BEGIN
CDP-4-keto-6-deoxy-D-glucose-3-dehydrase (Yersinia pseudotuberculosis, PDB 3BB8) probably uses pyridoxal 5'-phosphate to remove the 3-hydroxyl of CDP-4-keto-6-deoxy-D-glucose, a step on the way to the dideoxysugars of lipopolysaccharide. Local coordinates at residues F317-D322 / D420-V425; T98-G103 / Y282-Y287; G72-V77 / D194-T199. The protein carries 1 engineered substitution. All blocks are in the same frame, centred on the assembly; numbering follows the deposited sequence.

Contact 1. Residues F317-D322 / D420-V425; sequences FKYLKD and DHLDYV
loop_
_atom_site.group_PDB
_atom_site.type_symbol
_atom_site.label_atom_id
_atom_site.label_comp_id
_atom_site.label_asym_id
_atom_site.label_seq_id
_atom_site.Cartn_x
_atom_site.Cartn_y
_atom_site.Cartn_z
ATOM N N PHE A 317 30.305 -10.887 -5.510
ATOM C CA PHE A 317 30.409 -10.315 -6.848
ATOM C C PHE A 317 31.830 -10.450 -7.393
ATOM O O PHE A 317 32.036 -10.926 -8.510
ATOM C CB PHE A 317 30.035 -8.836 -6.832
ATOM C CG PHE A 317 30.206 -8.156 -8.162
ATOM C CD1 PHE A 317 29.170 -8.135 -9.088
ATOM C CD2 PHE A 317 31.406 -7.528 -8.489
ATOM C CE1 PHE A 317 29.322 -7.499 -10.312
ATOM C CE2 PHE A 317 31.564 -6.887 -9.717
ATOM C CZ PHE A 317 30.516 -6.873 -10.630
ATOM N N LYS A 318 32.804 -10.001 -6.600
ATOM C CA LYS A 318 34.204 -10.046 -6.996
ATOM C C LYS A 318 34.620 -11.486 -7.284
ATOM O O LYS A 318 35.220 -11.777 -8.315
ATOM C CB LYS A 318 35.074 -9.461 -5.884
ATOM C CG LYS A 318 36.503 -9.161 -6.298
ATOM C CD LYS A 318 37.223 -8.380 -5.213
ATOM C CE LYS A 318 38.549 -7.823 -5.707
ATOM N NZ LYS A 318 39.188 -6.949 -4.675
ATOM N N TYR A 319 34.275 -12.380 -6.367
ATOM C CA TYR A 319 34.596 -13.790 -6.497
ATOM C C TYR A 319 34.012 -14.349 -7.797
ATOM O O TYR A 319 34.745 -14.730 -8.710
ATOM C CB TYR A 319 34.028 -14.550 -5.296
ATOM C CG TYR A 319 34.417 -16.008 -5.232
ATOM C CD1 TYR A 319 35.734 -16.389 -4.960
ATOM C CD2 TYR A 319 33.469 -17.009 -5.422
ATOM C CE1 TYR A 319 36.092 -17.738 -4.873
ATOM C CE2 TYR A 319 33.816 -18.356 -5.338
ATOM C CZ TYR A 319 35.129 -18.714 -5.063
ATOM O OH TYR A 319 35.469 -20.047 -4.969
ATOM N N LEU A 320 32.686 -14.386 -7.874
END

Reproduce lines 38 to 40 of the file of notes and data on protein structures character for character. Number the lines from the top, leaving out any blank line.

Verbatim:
ATOM C CG TYR A 319 34.417 -16.008 -5.232
ATOM C CD1 TYR A 319 35.734 -16.389 -4.960
ATOM C CD2 TYR A 319 33.469 -17.009 -5.422